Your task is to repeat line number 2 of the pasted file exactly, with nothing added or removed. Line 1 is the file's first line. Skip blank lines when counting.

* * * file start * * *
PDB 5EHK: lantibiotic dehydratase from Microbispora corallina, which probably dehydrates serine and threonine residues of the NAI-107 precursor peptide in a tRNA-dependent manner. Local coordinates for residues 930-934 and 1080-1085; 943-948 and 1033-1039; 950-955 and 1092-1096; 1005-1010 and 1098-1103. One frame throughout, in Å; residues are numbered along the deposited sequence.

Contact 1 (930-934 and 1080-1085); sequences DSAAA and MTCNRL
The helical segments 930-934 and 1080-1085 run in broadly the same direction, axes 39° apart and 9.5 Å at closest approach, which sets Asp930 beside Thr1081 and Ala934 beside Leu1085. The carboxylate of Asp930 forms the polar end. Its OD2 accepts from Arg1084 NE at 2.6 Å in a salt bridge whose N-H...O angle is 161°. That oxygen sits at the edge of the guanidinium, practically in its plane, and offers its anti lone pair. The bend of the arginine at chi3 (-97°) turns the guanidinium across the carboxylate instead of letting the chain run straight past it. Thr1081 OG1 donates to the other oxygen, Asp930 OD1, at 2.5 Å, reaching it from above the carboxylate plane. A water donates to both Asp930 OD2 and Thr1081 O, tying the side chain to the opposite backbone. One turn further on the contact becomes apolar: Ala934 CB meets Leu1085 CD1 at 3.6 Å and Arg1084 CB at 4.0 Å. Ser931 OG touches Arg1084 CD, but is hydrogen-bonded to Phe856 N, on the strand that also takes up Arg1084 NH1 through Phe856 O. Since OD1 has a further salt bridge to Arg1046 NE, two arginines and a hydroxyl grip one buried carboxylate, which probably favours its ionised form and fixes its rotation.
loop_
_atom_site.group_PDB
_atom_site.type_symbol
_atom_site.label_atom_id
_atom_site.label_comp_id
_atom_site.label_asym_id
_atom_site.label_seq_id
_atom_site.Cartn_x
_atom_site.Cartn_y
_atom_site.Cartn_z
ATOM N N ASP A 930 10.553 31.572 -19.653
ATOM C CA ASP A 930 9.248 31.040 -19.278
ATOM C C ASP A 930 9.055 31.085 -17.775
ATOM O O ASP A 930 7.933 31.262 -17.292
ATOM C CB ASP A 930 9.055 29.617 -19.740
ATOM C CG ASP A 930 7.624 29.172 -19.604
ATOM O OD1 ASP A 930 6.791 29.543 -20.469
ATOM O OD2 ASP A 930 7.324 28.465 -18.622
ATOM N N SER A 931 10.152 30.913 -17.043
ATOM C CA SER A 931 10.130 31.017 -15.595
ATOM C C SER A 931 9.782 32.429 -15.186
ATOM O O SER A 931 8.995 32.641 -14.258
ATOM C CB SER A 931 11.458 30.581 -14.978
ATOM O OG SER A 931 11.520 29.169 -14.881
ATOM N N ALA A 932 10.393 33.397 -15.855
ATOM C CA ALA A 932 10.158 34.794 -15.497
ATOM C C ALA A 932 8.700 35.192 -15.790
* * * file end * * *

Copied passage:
Contact 1 (930-934 and 1080-1085); sequences DSAAA and MTCNRL